A study into the legend, the myth and the man of Davy Crockett was what I was expecting. To learn more about this giant figure of the past.... I did! However, that was only the tip of the iceberg. There is so much here that it would take a novel to recap the highlights. Let me just say you will get a personal look at Crockett and the inner workings of government at a time when we as a nation was really trying to find our way. You will see personal insights of most of the big names in our history such as Jackson, Polk, Clay and Van Buren just to name a small handful of the players here.

The great thing on a study like this is that you are not relying on the authors’ take, tale or opinion to draw a conclusion of the book in question. They are continually helped out by the man himself; in his own words. From the stump we see the humor; from the floor we see the strength, leverage, skill and determination. From the letters you will find the true Crockett, his compassion, his vision, his morals and his beliefs. In essence what you get is the legend that you thought you knew, firmly cemented in history as the real deal and a true felling that you knew Davy personally. This book will go down in all time as the best book on Crockett ever written or complied and I can honestly say that this book will be the reference for many future Crockett researchers for generations to come.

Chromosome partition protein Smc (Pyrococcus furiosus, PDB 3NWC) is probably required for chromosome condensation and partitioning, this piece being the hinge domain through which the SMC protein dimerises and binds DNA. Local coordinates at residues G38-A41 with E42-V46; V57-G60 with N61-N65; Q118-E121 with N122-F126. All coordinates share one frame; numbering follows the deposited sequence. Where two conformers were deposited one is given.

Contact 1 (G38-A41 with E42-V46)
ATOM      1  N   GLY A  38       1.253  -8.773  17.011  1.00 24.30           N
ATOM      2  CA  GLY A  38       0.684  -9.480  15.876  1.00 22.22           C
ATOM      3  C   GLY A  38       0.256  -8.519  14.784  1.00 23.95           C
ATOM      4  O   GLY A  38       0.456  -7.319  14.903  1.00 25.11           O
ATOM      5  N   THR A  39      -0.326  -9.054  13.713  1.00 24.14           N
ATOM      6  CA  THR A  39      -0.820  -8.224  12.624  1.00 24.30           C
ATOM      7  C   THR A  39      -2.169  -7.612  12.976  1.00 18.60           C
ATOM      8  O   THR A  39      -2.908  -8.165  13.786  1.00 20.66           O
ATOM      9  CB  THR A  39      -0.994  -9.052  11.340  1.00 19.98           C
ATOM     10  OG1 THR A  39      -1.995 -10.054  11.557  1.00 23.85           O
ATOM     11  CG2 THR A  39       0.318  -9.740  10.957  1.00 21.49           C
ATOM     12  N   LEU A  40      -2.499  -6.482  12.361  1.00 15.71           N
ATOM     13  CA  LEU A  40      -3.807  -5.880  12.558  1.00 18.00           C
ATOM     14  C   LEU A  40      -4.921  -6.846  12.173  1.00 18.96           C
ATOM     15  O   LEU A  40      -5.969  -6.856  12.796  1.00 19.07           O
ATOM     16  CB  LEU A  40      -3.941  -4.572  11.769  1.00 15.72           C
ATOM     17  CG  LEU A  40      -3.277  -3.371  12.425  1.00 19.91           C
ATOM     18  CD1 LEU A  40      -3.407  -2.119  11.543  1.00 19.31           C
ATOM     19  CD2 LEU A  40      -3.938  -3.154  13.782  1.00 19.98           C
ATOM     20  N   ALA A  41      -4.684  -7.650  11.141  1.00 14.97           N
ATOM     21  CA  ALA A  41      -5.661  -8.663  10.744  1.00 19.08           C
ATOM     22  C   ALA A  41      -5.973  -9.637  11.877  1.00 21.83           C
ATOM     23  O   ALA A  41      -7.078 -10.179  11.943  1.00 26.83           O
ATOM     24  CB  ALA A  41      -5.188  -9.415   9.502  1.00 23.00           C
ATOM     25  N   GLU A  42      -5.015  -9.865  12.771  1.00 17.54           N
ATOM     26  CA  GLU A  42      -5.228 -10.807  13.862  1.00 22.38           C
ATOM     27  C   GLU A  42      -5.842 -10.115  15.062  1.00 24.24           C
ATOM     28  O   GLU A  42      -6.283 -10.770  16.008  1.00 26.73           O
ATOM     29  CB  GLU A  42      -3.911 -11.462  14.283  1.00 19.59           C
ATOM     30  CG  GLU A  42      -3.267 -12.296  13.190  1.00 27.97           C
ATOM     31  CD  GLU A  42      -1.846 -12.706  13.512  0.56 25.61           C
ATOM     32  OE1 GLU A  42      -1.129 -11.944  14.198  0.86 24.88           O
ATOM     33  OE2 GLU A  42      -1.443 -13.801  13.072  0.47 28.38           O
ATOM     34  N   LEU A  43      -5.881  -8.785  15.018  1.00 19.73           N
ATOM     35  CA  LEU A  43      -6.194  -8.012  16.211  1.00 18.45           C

The only negative I can find in this book is the Title. I thought it strange reading “David” Crockett, because he has always been “Davy” during my life. Remember what I said in the last paragraph, I know him personally now and you can to, I’ll introduce you. So, you can call him by his given name if you want to; it is formally correct; but he will always be Davy to me.

Happy Reading

Craig Anderson
Our History Project

Tuesday, January 12, 2010

Wounded Soldier, Healing Warrior: A Personal Story of a Vietnam Veteran Who Lost His Legs but Found His Soul by Allen Clark

Wounded Soldier, Healing Warrior: A Personal Story of a Vietnam Veteran Who Lost His Legs but Found His SoulBy ALLEN CLARK

Reviewed: Janet Morrison

Nonfiction (memoir), bibliography, index, 320 pp., 2007. Zenith Press, an imprint of MBI Publishing Company, Galtier Plaza, Suite 200, 380 Jackson Street, St. Paul, MN 55101-3885, $24.95 plus shipping.